The Atlantic

There Are More Black Catholics in the U.S. Than Members of the A.M.E. Church

How black Americans defy religious stereotypes—and navigate race relations in historically white, European spaces.
Source: Courtesy of the Archives of the Chicago Province of the Society of the Divine Word in Techny, Illinois

In the wake of this summer’s white supremacist rally in Charlottesville, Virginia, the United States Conference of Catholic Bishops decided to create a new, ad hoc committee against racism. According to Anthea Butler, a professor at the University of Pennsylvania, it is the U.S. Church’s first major effort to deal with race since 1979.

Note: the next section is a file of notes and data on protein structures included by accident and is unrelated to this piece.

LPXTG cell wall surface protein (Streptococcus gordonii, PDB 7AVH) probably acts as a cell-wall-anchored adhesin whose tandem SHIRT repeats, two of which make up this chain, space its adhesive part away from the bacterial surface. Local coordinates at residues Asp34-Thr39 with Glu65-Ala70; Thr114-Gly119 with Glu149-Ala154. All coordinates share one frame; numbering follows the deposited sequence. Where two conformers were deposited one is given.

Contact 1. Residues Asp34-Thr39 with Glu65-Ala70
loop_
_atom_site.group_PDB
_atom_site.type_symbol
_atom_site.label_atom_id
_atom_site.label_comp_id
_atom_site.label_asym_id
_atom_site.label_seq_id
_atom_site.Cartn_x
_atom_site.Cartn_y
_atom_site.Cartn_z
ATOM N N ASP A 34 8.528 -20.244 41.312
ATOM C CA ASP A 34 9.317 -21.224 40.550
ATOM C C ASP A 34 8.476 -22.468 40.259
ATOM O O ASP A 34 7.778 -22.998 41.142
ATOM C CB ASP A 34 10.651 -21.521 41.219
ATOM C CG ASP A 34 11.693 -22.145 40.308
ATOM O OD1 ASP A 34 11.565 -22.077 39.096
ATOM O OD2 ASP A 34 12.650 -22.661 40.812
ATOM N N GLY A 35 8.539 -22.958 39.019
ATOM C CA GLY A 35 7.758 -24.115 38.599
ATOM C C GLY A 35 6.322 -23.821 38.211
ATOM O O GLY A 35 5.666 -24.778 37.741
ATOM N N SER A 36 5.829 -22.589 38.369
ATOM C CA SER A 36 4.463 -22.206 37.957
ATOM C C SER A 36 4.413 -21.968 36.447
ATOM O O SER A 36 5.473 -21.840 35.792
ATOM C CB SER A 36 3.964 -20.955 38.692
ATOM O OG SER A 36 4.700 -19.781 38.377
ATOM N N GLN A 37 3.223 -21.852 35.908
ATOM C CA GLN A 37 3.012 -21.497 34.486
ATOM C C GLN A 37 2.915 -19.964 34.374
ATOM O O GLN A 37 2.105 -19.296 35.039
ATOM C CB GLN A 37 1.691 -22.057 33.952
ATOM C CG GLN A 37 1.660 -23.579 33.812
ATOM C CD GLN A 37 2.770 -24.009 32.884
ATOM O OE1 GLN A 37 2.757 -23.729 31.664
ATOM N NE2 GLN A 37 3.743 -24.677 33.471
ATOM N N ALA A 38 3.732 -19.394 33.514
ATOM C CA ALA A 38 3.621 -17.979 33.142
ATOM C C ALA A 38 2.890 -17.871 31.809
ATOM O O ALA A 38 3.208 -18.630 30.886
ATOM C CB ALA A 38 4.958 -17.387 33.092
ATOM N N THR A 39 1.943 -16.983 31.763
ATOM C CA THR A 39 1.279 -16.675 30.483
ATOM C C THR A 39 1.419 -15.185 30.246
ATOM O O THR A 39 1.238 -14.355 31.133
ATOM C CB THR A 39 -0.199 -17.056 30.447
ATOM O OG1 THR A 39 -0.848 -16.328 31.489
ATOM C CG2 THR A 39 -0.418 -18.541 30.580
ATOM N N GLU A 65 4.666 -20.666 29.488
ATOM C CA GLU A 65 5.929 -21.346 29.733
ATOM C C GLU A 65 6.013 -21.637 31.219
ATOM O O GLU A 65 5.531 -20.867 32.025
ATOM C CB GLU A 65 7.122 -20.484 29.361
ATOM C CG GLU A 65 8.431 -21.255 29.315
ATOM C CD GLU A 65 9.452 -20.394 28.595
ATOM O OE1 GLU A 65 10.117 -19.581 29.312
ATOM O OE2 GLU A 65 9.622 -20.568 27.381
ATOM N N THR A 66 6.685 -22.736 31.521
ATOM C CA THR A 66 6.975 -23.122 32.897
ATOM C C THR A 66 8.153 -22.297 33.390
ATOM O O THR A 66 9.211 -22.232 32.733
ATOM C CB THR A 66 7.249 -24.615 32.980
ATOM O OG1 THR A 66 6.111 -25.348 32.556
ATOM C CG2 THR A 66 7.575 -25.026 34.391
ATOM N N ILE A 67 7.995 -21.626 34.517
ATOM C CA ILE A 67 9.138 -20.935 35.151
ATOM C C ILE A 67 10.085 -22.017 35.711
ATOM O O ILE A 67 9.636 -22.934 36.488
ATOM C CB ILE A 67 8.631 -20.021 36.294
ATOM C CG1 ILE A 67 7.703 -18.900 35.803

This is an appropriate moment for the Church to confront this issue. In August, The Washington Post that an Arlington, Virginia, priest named William Aitcheson had been arrested in the ’70s for burning crosses and threatening African American and Jewish families as a member of the Ku Klux Klan—and he never paid restitution or apologized to the victims. More broadly, the Church is increasingly experiencing divisions over politics along racial lines: In the 2016 election, 56 percent of white Catholics voted for Trump, compared to only 19 percent of Hispanic Catholics, to the Center for Applied Research in the Apostolate at Georgetown University.

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